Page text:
Far-reaching goals at the G20 summit are within the world’s – and China’s – grasp
Justin Yifu Lin calls on host China to lead in the push for a multilateral investment agreement that will aid growth in developing countries and help close the global capital and income gaps
In September, China will host the G20 meeting of world leaders for the first time. It could not have chosen a more opportune moment to assume a leadership role. President Xi Jinping (習近平) should seize the occasion to push China’s ambitious development agenda globally. Specifically, Xi should make the case that development done right benefits everyone, and he should launch discussions on a multilateral investment agreement to be developed in the next year.
This is an achievable goal for the summit: the G20 has a record of relative success in coordinating multilateral efforts, such as in its response to the 2008 global financial crisis. Moreover, the ingredients of successful development are very well known. They include constant technological improvement, a focus on maximising human and physical capital, and infrastructure investments geared towards reducing transaction costs and increasing efficiency.
We also know the gaps that exist in development. Developing countries today are constrained by low levels of human and financial capital, and by low reserves of, or access to, foreign exchange, which limits their ability to import the raw materials and equipment needed to ascend global value chains.
The best way to close the gaps in capital, and to increase access to foreign exchange, is through foreign direct investment. FDI should not be difficult to attract, because the potential returns should be higher in developing countries, where capital is scarce relative to labour. But as Nobel laureate Robert Lucas noted, capital has been flowing in the wrong direction, from low- to high-income countries.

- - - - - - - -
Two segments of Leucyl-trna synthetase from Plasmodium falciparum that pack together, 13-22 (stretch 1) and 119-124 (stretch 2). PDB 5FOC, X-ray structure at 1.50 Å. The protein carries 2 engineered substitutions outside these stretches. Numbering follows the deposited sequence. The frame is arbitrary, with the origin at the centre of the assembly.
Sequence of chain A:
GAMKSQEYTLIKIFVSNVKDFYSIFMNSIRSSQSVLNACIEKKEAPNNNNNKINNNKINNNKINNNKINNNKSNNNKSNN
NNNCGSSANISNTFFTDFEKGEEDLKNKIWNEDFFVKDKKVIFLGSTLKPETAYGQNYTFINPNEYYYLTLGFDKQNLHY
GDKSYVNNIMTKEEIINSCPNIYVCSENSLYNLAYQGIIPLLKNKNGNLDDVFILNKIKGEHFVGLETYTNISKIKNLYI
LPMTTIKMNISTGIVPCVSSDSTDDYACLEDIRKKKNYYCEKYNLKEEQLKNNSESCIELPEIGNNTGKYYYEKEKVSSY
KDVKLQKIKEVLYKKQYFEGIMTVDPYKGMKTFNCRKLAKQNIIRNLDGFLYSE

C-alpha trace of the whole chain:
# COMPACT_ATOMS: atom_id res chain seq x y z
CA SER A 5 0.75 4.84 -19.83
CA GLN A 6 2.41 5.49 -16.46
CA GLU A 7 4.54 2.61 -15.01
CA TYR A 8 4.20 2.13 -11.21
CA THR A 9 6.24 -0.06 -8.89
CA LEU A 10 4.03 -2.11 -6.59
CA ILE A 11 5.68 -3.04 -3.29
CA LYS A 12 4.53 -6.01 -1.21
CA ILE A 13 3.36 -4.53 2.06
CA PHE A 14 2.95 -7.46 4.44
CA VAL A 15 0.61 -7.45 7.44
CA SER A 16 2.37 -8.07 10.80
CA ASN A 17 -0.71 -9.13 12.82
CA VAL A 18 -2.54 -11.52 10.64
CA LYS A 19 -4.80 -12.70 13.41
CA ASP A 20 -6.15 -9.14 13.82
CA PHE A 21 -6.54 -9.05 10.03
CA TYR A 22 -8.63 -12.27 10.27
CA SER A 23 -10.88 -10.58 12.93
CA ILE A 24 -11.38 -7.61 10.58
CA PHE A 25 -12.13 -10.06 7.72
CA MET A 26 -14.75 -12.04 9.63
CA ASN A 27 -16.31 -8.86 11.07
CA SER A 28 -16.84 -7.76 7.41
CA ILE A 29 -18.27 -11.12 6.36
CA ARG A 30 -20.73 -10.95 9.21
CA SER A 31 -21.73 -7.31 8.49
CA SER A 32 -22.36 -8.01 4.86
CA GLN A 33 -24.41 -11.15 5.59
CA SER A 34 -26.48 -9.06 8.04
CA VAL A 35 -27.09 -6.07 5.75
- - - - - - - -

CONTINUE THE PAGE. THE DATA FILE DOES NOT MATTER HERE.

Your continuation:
As pointed out in a 2008 study for the Review of Economics and Statistics, poorer countries are deprived of capital flows partly because they lack the institutions that are needed to receive and facilitate investments. In a sense, these countries are trapped, because they need capital to develop these necessary institutions in the first place.
A multilateral investment agreement could fix this problem by making it easier to invest in developing countries. It could also strengthen the foundation for growth in developing countries by establishing investment protections and incentives, dispute-resolution procedures, and regulatory frameworks for investments made by state-owned enterprises and sovereign funds.
The World Trade Organisation is the natural place to negotiate this agreement, but past efforts have failed partly because negotiations were seen as heavily favouring developed countries over developing ones. Negotiations should be restarted. Developing countries now account for a growing share of global outward direct investment. This means that some emerging market economies themselves are becoming a source of capital and thus have a role to play in any future investment framework.
China is the prime example. According to the UN Conference on Trade and Development, in 2013 China became the third-largest source of other countries’ FDI and is expected to become a net capital exporter for the first time in 2016. This trend can only continue, considering the combined impact of China’s “Go Out” policy of prodding domestic companies to make investments abroad, and its “One Belt, One Road” framework to build continent-wide trade infrastructure. In time, China is likely to be the world’s largest source of FDI. Having gone from being a recipient of FDI to a net contributor in recent decades, China is perfectly positioned to lead G20 discussions on global development.
It should do so by setting a concrete goal for a workable development framework with a clear timeline for reaching specific milestones. An early milestone should be to establish a non-binding investment facilitation framework for developing countries. And, more generally, the agreement should emphasise inclusiveness and honest dealing to foster economic growth for developing and developed countries alike.
Justin Yifu Lin, a former chief economist and senior vice-president at the World Bank, is professor and honorary dean of the National School of Development, Peking University. Copyright: Project Syndicate